Report: Surging population, rising seas could lead to more of Florida being paved over
As Florida’s population swells to more than 26 million people and more land is lost to rising seas, about 1 million more undeveloped acres could be paved over in less than two decades, according to a new study released Wednesday by the University of Florida and 1000 Friends of Florida.
Potentially hardest hit: large, intact rural lands that offer the best hope for saving wild Florida.
“We're about to hit a threshold where we're going to start seeing more rural impacts if the current pattern continues,” said Tom Hoctor, director of the University of Florida’s Center for Landscape Conservation Planning.
Up until now, Florida has been somewhat lucky, he said. Most sprawl has occurred in areas already filled with neighborhoods and shopping malls.
“And in many cases, our priorities for landscape scale conservation in Florida tends to be, not in all cases, but tends to be further away from developed landscapes,” he said. “But that's going to change as those developed landscapes continue to spread and sprawl.”
That growth is also now occurring in a state unfettered by growth management laws forged in the 1970s and 1980s that once held it in check. In 2010, the rules were mostly wiped out by then Gov. Rick Scott and state lawmakers who disbanded the state agency overseeing development.
This latest study by UF and 1000 Friends, a land use advocacy nonprofit, builds on a 2016 report by the group that looked out to 2070 and the impact of poor planning. For that report, the authors only considered population increases and found the state was at risk of losing 5 million acres as development gobbled up farms and unprotected land.
For this report, they added sea rise projections, using a moderate estimate of about .8 feet by 2040. They then took a look at what would happen under existing development patterns, and contrasted that with what could happen if Florida pivoted back to protecting more land and managing growth.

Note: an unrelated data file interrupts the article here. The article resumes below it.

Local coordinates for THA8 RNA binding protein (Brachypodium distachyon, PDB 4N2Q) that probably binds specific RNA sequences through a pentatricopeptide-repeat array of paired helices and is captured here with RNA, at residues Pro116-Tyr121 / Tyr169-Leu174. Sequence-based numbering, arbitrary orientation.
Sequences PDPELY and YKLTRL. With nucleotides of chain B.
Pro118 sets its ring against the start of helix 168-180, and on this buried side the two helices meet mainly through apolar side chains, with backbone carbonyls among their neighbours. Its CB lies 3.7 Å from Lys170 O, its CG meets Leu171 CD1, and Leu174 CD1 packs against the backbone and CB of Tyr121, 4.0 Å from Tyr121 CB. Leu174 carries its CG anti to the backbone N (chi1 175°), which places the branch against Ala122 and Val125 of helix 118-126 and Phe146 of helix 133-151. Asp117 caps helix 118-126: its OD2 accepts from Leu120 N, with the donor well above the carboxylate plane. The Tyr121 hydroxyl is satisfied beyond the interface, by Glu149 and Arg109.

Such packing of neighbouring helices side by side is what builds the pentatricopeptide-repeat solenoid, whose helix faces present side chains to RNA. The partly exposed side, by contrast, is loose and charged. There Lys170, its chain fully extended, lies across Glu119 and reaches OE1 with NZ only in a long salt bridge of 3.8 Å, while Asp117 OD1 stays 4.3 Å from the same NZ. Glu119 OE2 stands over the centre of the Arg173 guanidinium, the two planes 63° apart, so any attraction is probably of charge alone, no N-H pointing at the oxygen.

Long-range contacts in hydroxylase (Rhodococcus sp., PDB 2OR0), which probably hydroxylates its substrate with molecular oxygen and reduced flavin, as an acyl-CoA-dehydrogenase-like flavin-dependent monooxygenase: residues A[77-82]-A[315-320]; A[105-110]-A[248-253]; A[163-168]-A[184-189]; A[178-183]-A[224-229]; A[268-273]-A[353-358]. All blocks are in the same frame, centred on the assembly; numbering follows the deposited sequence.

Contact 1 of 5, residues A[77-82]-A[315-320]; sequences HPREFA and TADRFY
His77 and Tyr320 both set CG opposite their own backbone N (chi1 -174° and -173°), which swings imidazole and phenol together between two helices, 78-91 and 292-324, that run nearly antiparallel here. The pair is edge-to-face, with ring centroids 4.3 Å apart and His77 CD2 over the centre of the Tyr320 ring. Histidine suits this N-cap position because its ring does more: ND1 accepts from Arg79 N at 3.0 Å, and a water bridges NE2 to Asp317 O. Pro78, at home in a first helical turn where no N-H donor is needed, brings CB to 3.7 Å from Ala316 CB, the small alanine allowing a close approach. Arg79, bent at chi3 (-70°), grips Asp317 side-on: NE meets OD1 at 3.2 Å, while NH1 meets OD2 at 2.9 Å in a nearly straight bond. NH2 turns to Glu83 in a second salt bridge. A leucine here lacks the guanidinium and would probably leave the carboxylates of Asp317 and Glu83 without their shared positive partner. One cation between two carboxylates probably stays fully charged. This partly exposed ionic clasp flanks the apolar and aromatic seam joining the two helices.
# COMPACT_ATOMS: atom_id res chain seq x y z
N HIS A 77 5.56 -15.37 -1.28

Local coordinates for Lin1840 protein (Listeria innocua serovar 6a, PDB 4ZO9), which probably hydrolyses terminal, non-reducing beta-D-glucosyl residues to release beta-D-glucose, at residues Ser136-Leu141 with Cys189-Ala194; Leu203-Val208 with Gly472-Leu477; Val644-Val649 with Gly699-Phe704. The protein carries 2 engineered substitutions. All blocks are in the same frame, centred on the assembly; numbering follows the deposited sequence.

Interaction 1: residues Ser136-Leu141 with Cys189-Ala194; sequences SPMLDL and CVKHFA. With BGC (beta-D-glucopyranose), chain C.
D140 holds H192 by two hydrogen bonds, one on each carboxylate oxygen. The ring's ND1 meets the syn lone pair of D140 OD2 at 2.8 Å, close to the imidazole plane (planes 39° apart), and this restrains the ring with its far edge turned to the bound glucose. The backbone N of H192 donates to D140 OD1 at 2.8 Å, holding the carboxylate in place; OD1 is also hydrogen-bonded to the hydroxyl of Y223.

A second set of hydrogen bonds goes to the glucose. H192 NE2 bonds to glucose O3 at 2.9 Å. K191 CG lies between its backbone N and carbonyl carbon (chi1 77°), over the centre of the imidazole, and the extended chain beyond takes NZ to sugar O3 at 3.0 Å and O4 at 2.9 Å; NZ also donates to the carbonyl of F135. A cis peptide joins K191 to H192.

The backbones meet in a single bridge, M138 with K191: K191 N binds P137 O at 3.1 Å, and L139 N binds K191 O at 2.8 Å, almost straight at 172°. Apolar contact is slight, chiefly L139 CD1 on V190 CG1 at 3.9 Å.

“Florida could have accommodated development over the decades much better if the development patterns had been more compact,” said 1000 Friends Communications Director Vivian Young. “Florida is taking very baby steps in the right direction of getting slightly more compact development. But just like with the land acquisition, it needs to be at a higher pace more rapidly.”
About 15 percent of the state, or 5.4 million acres, are already developed. If existing development patterns persist over next 17 years,, that amount could jump to 18 percent and gobble up another million acres. Another million acres - mostly wetlands and other areas already protected - is expected to be lost to sea level rise, the report said.
Of that, the report estimates about 206,000 acres targeted for the Florida Wildlife Corridor would be paved over.
The Florida Wildlife Corridor, approved by the state in 2021, builds on former conservation programs, including Preservation 2000 created in 1990. A follow-up conservation program, Florida Forever, was created in 2000, but languished, along with the growth laws, going largely unfunded until two years ago. The corridor covers about 18 million acres, with 10 million acres under protection, mostly by buying easement rights from owners that prevent future development.
If the state were to more aggressively pursue easements and other conservation efforts, along with concentrating development, the study found the amount of protected land could increase by 12 percent, even factoring in land lost to sea rise. The total could reach 14 million acres.
In addition to increasing conservation, Young said the state also needs to become more strategic in its conservation efforts.
“Which lands are most vulnerable to development? These probably need to be higher priority so that they can be protected before they are developed,” she said, to prevent breaking up large landscapes needed for Florida’s wildlife, including bears, panthers and its scores of wading birds.
Lands that help protect water supplies or play a bigger part in wildlife habitat should also be given more priority, she said.
Even as it controls sprawl, Young said the state can still accommodate its growing population if it pivots to more dense development. More importantly, she said, local communities need to be more diligent in controlling growth.
“Each and every day our state, our cities, our counties are making decisions, some of them seemingly very small and insignificant, some of them large, on where development should occur, how it should occur and what type,” she said. “At every level of government, citizens need to recognize that even small decisions today can have tremendous cumulative impacts.”